You can’t blame Campbell’s inability to make the leap to the next level on the front office. If you step back and look at the overall picture of the Redskins’ additions, they actually make football sense — what’s more, this is maybe the third year in a row that they’ve made sense. They added a quarterback-grooming coach in Jim Zorn, passing on more glamorous retreads. They’ve gotten out of the practice of overpaying guys who are in their thirties, and are now solidly overpaying guys in their late twenties. They’re no longer engaging in ludicrous projects like teaching Adam Archuleta to cover and Brandon Lloyd to catch, and are now engaging in less ludicrous projects like teaching Orakpo to cover and Malcolm Kelly to not tear a hamstring when he brushes his teeth. This is a break from the Redskins of most of Snyder’s tenure — it’s still flashy, it’s still overhyped, it’s still destined for mediocrity, but it makes a good bit more sense than what they used to do.
Football teams have windows of opportunity in the NFL. They have a handful of years to make a run, usually tied to the tenure of an established quarterback paired with a solid defense. Pittsburgh is in the middle of their window right now, as is San Diego and Baltimore — for the Colts, the Eagles and New England, those windows may be closing. Looking at the Redskins of 2009, it’s hard to feel like this is a team that has several good years ahead of it. While the defense is young and solid, the offensive line is one of the oldest groups in the league, and it’s thin to say the least — young talent like RT Stephon Heyer and RG Chad Rinehart look more like backup quality players than starters. Stud running back Clinton Portis likely has only two more years of life, if the 30-year mark for RBs in this NFL holds true, wideouts Santana Moss and Antwaan Randle El are aging, and last year’s crop of second-round pass-catchers has failed to impress thus far. Once again, this looks like a team that will hold opponents to low scoring outputs, but be frustrated from putting points up on the board.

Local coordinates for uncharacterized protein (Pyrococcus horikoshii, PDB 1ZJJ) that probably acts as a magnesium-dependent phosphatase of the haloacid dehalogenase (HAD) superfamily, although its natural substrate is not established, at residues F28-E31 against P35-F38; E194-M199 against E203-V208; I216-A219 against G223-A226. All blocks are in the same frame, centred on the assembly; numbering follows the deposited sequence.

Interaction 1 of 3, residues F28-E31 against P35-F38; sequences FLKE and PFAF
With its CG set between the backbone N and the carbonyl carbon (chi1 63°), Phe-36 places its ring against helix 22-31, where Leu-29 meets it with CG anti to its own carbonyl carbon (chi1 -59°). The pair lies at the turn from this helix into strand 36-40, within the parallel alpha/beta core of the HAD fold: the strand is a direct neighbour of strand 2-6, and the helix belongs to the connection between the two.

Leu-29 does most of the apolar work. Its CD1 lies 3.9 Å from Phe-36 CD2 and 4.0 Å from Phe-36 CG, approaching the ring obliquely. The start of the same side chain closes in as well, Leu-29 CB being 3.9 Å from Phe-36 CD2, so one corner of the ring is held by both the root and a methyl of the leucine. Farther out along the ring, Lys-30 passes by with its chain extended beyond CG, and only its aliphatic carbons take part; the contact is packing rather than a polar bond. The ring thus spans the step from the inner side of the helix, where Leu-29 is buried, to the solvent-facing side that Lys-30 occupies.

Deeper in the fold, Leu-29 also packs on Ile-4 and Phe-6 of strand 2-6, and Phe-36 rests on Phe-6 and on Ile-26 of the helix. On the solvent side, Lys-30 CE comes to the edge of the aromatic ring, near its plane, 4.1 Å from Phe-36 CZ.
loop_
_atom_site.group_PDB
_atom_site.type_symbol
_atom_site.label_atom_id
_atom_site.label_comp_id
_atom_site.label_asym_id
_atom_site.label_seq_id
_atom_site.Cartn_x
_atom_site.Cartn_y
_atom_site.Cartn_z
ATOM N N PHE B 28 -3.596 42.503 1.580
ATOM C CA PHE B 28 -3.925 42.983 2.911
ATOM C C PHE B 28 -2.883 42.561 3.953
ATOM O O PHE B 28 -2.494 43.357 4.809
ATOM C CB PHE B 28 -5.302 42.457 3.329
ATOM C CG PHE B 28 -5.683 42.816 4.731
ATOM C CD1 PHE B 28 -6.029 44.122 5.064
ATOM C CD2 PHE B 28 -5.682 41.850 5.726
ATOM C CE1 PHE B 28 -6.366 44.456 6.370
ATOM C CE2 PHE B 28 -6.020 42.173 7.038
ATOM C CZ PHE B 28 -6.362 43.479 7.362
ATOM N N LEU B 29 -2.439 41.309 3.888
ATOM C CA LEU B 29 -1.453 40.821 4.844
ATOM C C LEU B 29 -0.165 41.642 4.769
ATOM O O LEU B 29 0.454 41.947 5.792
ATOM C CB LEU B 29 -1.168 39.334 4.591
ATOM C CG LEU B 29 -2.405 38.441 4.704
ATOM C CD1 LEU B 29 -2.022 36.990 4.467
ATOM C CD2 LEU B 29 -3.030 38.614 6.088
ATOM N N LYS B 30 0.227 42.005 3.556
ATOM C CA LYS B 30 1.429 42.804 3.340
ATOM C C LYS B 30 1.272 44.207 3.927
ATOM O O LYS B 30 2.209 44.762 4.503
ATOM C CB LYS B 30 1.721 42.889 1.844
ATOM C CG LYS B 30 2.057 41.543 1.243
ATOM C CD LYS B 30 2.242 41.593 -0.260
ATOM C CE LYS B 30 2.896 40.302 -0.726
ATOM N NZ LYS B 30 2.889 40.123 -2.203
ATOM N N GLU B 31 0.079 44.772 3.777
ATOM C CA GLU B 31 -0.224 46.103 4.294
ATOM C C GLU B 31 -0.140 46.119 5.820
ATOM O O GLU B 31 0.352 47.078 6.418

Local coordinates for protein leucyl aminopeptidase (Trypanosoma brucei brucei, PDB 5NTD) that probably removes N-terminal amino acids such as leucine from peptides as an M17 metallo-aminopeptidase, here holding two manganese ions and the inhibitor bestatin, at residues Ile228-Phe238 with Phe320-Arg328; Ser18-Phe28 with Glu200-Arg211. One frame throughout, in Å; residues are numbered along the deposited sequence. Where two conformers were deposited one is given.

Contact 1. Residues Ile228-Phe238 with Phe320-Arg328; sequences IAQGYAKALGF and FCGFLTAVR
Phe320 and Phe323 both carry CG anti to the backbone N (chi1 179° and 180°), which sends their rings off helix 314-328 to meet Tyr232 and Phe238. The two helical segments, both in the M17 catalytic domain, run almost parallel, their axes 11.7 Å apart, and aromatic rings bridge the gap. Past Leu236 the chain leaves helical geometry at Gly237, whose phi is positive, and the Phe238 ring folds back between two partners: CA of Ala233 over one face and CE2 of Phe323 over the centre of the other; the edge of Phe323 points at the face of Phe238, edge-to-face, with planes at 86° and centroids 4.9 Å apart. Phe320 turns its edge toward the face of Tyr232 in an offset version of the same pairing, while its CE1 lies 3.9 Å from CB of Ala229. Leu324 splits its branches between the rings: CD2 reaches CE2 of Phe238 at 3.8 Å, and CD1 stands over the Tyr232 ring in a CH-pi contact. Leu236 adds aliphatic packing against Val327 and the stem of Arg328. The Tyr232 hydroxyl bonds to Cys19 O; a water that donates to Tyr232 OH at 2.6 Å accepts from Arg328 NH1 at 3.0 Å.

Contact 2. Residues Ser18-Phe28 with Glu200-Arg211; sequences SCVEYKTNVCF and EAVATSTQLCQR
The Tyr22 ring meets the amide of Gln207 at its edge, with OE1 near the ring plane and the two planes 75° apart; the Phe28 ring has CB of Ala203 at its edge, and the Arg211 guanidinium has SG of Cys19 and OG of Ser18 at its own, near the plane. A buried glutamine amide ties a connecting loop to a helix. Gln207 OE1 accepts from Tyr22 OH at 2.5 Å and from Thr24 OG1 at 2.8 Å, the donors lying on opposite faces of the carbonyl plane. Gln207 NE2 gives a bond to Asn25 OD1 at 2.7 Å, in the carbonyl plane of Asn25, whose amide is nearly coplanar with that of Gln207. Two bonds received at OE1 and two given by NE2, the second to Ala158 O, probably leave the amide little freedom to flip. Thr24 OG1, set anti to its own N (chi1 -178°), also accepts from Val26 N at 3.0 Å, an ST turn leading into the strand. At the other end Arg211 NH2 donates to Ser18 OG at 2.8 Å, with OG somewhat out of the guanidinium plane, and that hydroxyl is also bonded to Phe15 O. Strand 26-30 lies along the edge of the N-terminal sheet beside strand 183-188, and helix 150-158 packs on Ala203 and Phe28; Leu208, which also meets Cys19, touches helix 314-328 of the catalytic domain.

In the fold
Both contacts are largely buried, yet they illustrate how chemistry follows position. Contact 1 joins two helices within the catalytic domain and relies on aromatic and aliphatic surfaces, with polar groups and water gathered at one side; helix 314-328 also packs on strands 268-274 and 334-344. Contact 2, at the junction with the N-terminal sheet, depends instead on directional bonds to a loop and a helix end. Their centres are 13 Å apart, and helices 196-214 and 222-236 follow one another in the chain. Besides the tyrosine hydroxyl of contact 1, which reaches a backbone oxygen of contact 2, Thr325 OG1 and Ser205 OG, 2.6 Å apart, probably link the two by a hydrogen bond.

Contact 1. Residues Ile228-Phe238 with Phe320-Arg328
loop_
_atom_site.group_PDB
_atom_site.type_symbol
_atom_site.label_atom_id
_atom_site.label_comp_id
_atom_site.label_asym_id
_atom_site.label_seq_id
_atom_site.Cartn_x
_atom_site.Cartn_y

If Campbell fails to deliver a next-level performance this year and the Redskins turn in another win total between 7 and 9, it’s likely that Snyder will pull the plug on the whole thing. A remade offensive line, a new quarterback, and assuredly, a new coach — Mike Shanahan, Jon Gruden, and Bill Cowher will all be in the mix for what should be an incredibly well-paying job. Given the rather difficult looking schedule this year (in November and December, the Redskins play only two teams that had losing records last year) and the strength of the NFC East, this is a result that seems more likely than not.
Let’s say this for Snyder: for all his faults, the man is still a fan at heart. The guy who once told a reporter he’d gladly cut off his own finger to beat the Cowboys is willing to pay anything to get a ring. But sometimes if you love something that much, you have to let it go.